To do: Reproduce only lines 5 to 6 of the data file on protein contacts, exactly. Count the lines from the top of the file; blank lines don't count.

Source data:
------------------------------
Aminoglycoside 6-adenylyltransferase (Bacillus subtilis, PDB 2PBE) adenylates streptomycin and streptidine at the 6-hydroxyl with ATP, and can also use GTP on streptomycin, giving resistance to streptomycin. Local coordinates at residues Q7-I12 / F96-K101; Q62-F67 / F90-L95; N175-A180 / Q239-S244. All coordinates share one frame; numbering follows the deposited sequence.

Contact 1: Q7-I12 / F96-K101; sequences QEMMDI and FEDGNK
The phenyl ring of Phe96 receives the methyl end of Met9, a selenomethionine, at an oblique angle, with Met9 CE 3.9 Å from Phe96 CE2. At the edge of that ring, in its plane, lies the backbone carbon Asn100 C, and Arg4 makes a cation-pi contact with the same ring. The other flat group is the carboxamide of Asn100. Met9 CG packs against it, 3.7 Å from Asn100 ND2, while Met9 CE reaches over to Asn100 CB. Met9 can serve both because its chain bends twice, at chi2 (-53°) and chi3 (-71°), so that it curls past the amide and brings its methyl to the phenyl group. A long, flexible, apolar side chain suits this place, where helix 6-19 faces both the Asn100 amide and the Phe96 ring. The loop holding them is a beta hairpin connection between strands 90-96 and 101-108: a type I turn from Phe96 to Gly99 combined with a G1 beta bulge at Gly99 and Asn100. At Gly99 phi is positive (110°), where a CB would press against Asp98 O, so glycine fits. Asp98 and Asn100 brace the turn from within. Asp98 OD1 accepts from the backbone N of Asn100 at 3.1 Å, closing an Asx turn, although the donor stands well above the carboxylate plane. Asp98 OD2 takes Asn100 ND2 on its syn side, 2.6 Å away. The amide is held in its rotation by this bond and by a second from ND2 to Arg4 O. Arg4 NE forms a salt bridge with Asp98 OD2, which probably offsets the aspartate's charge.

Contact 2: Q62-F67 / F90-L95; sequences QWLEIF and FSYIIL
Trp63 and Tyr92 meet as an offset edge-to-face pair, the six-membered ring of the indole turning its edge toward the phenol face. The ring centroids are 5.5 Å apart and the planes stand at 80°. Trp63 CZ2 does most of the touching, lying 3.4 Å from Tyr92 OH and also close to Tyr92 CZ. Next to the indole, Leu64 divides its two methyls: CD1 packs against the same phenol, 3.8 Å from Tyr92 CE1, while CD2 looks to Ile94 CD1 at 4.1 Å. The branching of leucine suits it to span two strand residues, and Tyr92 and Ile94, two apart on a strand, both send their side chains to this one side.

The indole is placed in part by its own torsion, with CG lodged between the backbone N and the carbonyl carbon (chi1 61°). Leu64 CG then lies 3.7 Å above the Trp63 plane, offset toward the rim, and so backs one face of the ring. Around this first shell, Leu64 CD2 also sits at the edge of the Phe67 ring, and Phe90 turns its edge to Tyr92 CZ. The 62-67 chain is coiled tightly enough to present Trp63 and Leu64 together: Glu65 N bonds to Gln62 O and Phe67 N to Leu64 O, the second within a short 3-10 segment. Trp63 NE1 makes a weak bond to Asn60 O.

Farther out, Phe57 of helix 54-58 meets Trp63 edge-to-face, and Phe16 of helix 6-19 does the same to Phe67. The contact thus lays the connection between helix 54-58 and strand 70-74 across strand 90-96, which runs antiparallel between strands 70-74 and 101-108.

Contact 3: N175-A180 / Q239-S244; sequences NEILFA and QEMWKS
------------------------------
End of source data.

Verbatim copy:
Trp63 and Tyr92 meet as an offset edge-to-face pair, the six-membered ring of the indole turning its edge toward the phenol face. The ring centroids are 5.5 Å apart and the planes stand at 80°. Trp63 CZ2 does most of the touching, lying 3.4 Å from Tyr92 OH and also close to Tyr92 CZ. Next to the indole, Leu64 divides its two methyls: CD1 packs against the same phenol, 3.8 Å from Tyr92 CE1, while CD2 looks to Ile94 CD1 at 4.1 Å. The branching of leucine suits it to span two strand residues, and Tyr92 and Ile94, two apart on a strand, both send their side chains to this one side.

The indole is placed in part by its own torsion, with CG lodged between the backbone N and the carbonyl carbon (chi1 61°). Leu64 CG then lies 3.7 Å above the Trp63 plane, offset toward the rim, and so backs one face of the ring. Around this first shell, Leu64 CD2 also sits at the edge of the Phe67 ring, and Phe90 turns its edge to Tyr92 CZ. The 62-67 chain is coiled tightly enough to present Trp63 and Leu64 together: Glu65 N bonds to Gln62 O and Phe67 N to Leu64 O, the second within a short 3-10 segment. Trp63 NE1 makes a weak bond to Asn60 O.